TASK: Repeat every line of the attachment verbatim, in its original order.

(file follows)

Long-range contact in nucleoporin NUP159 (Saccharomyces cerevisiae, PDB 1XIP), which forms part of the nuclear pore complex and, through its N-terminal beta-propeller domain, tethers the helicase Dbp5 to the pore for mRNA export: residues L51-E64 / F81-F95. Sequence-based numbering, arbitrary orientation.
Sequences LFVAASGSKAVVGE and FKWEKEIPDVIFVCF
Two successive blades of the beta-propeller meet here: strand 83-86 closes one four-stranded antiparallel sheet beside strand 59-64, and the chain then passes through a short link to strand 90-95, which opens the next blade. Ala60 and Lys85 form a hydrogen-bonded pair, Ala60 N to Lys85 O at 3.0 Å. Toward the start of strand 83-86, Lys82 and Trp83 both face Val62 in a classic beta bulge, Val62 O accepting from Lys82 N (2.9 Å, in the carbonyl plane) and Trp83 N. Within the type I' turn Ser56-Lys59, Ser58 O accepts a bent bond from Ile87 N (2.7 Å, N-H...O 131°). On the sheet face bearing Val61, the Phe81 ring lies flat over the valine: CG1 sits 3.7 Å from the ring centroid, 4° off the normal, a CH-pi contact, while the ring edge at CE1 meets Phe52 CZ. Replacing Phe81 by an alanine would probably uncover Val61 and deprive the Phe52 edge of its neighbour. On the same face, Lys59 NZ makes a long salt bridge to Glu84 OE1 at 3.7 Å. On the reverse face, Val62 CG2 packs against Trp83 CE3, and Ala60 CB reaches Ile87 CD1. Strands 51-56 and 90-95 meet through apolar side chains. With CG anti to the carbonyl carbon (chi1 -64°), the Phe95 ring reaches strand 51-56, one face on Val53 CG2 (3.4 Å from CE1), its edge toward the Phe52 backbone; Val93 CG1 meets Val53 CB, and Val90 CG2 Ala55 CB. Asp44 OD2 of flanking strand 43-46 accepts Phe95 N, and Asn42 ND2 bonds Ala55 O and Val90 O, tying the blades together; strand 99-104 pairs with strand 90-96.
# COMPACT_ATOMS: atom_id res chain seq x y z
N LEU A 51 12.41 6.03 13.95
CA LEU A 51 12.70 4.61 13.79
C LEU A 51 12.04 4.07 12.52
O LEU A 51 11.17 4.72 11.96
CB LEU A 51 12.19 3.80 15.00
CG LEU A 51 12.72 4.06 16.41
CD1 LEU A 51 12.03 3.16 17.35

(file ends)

Long-range contact in nucleoporin NUP159 (Saccharomyces cerevisiae, PDB 1XIP), which forms part of the nuclear pore complex and, through its N-terminal beta-propeller domain, tethers the helicase Dbp5 to the pore for mRNA export: residues L51-E64 / F81-F95. Sequence-based numbering, arbitrary orientation.
Sequences LFVAASGSKAVVGE and FKWEKEIPDVIFVCF
Two successive blades of the beta-propeller meet here: strand 83-86 closes one four-stranded antiparallel sheet beside strand 59-64, and the chain then passes through a short link to strand 90-95, which opens the next blade. Ala60 and Lys85 form a hydrogen-bonded pair, Ala60 N to Lys85 O at 3.0 Å. Toward the start of strand 83-86, Lys82 and Trp83 both face Val62 in a classic beta bulge, Val62 O accepting from Lys82 N (2.9 Å, in the carbonyl plane) and Trp83 N. Within the type I' turn Ser56-Lys59, Ser58 O accepts a bent bond from Ile87 N (2.7 Å, N-H...O 131°). On the sheet face bearing Val61, the Phe81 ring lies flat over the valine: CG1 sits 3.7 Å from the ring centroid, 4° off the normal, a CH-pi contact, while the ring edge at CE1 meets Phe52 CZ. Replacing Phe81 by an alanine would probably uncover Val61 and deprive the Phe52 edge of its neighbour. On the same face, Lys59 NZ makes a long salt bridge to Glu84 OE1 at 3.7 Å. On the reverse face, Val62 CG2 packs against Trp83 CE3, and Ala60 CB reaches Ile87 CD1. Strands 51-56 and 90-95 meet through apolar side chains. With CG anti to the carbonyl carbon (chi1 -64°), the Phe95 ring reaches strand 51-56, one face on Val53 CG2 (3.4 Å from CE1), its edge toward the Phe52 backbone; Val93 CG1 meets Val53 CB, and Val90 CG2 Ala55 CB. Asp44 OD2 of flanking strand 43-46 accepts Phe95 N, and Asn42 ND2 bonds Ala55 O and Val90 O, tying the blades together; strand 99-104 pairs with strand 90-96.
# COMPACT_ATOMS: atom_id res chain seq x y z
N LEU A 51 12.41 6.03 13.95
CA LEU A 51 12.70 4.61 13.79
C LEU A 51 12.04 4.07 12.52
O LEU A 51 11.17 4.72 11.96
CB LEU A 51 12.19 3.80 15.00
CG LEU A 51 12.72 4.06 16.41
CD1 LEU A 51 12.03 3.16 17.35